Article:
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Novelists as experts

Shortly after my novel The Scattering was published, a political magazine in India asked if I would write a nonfiction article on the genocide of the Baherero in Namibia.

I promptly said no and referred them to the correct people, the many academics and activists who have made it their life’s work to know about that subject.

I am a storyteller. My concern is a good story. I want to take characters I have made up in my head and throw them into situations I have also made up, and see what happens. I know quite a bit about that, at least the way I do it, and that is about it.

Publicists from publishing houses often think that getting their novelists to write about topics, in nonfiction articles tangentially associated to their novel, might be a way to sell more novels. I have no statistics on this but I feel almost certain it does not.

Already when you go to literary festivals as a published novelist you often get thrown on panels with huge names: “historical perspectives, a woman’s view” or “genocide and love”. You get a facilitator who takes those topics seriously and he will be asking you questions that you really have no business answering.

Most writers just want to talk about their book and hopefully sell a few if they can, they do not want to be positioned as experts on anything. I have learned it is perfectly okay to not answer someone’s question; I either ignore it completely and speak about what I want, or keep quiet.

The other day after the horrendous mass shooting in Las Vegas, I found a panel discussion about gun control on TV and was surprised to see Lionel Shriver, the author of the novel We Need To Talk About Kevin, on the panel. Her novel is about a mass killing at a school.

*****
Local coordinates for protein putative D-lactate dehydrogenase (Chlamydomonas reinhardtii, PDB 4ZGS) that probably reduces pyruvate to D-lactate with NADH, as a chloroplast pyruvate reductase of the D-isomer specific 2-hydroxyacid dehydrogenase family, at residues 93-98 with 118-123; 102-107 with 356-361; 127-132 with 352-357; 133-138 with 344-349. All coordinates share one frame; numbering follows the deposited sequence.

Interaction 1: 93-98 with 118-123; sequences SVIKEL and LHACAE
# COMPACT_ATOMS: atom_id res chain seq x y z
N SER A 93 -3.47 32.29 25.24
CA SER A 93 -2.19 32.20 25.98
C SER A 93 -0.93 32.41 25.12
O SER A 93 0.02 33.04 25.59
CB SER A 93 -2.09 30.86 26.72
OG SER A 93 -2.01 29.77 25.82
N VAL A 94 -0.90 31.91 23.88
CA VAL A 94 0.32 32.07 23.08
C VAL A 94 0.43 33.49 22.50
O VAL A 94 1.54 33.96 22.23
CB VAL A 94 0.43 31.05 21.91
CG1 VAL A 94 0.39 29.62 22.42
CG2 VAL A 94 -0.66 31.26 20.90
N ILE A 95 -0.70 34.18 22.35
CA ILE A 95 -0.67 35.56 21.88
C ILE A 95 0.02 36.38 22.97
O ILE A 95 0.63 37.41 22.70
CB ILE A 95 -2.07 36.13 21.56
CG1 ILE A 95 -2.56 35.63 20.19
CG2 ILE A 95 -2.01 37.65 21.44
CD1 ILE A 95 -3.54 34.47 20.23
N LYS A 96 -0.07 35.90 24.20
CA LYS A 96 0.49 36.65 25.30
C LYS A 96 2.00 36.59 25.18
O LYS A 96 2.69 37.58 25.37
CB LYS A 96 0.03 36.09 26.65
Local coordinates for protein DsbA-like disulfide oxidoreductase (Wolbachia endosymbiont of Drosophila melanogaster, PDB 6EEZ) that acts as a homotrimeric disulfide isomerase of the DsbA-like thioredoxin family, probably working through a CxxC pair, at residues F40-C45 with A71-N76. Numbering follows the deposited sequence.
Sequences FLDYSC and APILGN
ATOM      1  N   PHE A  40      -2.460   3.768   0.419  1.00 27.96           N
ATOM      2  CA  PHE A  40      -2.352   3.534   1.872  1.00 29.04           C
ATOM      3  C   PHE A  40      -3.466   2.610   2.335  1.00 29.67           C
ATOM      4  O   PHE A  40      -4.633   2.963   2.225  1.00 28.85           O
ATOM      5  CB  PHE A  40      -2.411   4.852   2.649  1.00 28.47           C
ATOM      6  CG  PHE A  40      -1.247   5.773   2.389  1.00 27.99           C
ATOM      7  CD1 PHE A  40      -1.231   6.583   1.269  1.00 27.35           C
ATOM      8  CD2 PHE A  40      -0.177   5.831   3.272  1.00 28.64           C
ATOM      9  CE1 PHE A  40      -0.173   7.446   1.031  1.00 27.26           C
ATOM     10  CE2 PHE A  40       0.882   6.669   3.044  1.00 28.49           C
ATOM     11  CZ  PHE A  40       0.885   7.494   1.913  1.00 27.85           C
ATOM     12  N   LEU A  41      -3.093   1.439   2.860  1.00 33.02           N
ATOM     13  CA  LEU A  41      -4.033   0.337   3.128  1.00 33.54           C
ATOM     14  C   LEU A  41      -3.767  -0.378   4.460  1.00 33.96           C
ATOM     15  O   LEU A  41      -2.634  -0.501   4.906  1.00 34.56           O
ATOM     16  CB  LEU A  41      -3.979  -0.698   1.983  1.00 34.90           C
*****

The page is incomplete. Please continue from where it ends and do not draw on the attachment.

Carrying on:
A Google search shows that this is not the first time that Shriver has been pulled out and plonked on panels to

discuss gun control. In 2006 she wrote an article for The Independent about doing the rounds of TV and radio after a mass shooting in Pennsylvania. Back then she still held my view that novelists are not experts and should not pose as if they are when she said, “As the author of the novel We Need to Talk About Kevin, I was a little embarrassed to be touted as an authority on school shootings, just because I had made one up.”

But the other day on CNN she did not seem embarrassed anymore, but I was - on her behalf. These mass shootings and the gun control debate that always follows one in the USA are problematic and complex issues. When Shriver sits on the panel and says that the bulk of the guns bought in the USA are used by white men to commit suicide and that maybe this helps to solve the mass shooting problem since they are exclusively committed by white men, I think we have a serious problem. And, at least for me, it does not make me want to buy her novel; it actually has the opposite effect.

Some years ago I saw author SA Patridge being interviewed at the Cape Town Book Fair about her YA book Fuse, which is also about school killings among other things. The person interviewing her asked her what she thought caused school killings.

Her answer has guided me on this minefield called “the writer’s journey”. She told the woman that she has no idea, she’s an author, she wrote a novel. And that is it. I am not undermining the work, including research that fiction writers do, but little is gained by appearing to be an expert when you are not - and a lot can be lost.

Its all I write



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